The Delegation of the European Union to Bosnia and Herzegovina was first established in July 1996, then as the Delegation of the European Commission.
Upon the entry into force of the Treaty of Lisbon in December 2009, its name was changed to the Delegation of the European Union to Bosnia and Herzegovina. Following a decision of the Council of the European Union in July 2011, the powers and authorities of both the EU Special Representative (EUSR) and the Head of the European Union Delegation Office have been vested in the same person. As a consequence, the Delegation and the Office of the EUSR together function as ‘one voice’ on the ground as of September 2011. In September 2019, Ambassador Johann Sattler took over the posts of Head of the EU Delegation and EUSR.
The Delegation of the European Union to Bosnia and Herzegovina is one of more than 130 Delegations that exist worldwide. Its role in Bosnia and Herzegovina is primarily aimed at:
It operates under the overall leadership of the High Representative of the Union for the Common Foreign and Security Policy/Vice-President of the Commission. It promotes the EU’s interests that are embodied in common policies relating to, among others, foreign and security issues, commerce, agriculture, fisheries, environment, transport, health and safety. It plays a key role in the implementation of the EU’s external financial assistance. This primarily relates to the funds allocated under the Instrument for Pre-Accession (IPA).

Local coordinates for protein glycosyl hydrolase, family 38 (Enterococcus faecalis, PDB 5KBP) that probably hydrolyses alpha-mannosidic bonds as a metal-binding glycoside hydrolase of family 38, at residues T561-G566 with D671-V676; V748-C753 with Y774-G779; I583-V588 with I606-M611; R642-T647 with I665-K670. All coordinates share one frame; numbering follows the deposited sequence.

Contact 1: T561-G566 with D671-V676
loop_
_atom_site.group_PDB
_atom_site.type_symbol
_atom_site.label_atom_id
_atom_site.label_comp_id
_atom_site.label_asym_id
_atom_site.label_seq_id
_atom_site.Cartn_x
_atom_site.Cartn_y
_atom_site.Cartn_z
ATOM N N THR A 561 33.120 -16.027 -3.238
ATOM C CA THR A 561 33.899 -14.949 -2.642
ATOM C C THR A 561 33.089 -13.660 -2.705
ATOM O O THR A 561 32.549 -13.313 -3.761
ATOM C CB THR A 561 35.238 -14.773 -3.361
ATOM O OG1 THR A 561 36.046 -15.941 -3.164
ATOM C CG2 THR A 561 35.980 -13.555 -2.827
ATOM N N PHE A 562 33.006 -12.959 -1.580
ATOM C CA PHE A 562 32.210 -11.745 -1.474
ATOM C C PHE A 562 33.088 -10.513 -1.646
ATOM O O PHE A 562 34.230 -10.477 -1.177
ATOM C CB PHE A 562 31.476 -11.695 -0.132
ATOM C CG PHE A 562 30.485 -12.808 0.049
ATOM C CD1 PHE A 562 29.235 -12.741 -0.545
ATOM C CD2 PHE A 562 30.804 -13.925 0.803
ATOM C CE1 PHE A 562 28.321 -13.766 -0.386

Office of the European Union Special Representative
The European Union Special Representative (EUSR) is mandated by the Council of the European Union to reinforce the EU’s political support for its policy objectives in BiH: ‘BIH’s progress in the Stabilisation and Association Process, with the aim of seeing a stable, viable, peaceful, multi-ethnic BiH, co-operating fully and peacefully with its neighbours in the region’.
The EUSR offers advice and facilitation support in the political process to institutions at all levels, aimed at ensuring greater consistency and coherence of all political, economic and European priorities – particularly in the areas of the rule of law and security sector reform.
The EUSR is responsible for the co-ordination of the EU’s public communication in Bosnia and Herzegovina, and for contributing to the further development of respect for human rights and for fundamental freedoms. The EUSR reports to the Council of the European Union, the inter-governmental body representing the 27 EU Member States, through the High Representative for Common Foreign and Security Policy/Vice-President of the Commission.
The Delegation of the European Union and EUSR in Bosnia and Herzegovina also have regional offices in Banja Luka, Brčko and Mostar.